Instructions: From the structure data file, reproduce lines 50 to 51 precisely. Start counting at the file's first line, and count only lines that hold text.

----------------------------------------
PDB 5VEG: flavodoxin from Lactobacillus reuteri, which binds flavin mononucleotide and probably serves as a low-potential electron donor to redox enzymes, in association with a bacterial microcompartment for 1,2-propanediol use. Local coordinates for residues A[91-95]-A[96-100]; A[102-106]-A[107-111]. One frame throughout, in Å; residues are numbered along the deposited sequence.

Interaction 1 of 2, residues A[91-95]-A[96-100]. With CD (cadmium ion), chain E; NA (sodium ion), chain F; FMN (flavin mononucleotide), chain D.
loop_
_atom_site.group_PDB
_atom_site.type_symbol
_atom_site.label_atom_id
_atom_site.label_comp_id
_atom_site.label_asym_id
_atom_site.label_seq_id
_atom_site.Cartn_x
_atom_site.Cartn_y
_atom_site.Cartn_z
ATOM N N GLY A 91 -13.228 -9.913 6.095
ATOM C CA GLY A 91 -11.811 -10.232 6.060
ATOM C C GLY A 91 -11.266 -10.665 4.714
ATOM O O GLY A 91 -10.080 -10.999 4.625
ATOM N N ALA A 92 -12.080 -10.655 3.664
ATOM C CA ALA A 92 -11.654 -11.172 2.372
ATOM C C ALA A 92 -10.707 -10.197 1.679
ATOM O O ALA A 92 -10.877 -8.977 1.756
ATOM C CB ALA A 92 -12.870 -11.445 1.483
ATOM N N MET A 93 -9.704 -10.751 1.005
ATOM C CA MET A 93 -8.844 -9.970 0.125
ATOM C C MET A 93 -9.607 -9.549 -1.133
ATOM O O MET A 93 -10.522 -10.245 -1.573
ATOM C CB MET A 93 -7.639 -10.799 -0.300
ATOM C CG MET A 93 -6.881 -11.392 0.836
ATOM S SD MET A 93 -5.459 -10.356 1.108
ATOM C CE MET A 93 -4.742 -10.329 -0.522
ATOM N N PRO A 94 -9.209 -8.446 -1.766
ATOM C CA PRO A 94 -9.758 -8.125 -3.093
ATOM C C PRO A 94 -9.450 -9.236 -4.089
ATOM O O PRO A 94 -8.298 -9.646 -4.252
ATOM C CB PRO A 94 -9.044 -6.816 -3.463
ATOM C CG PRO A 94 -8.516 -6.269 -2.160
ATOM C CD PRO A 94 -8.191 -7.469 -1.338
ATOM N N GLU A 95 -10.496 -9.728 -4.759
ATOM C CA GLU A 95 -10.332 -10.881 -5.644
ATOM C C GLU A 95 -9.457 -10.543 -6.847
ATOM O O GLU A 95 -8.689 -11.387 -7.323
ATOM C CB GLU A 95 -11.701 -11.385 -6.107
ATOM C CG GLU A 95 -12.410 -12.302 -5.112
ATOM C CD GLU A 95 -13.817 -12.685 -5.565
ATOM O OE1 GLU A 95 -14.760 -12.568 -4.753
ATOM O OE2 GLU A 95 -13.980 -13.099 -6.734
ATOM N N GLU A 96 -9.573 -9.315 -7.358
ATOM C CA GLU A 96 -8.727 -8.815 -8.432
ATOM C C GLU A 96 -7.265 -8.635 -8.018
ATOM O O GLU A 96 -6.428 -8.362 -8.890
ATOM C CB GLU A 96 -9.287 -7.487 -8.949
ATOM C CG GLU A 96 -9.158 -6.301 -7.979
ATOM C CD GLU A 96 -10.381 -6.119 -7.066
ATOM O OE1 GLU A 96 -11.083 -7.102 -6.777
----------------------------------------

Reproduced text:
ATOM C CB GLU A 96 -9.287 -7.487 -8.949
ATOM C CG GLU A 96 -9.158 -6.301 -7.979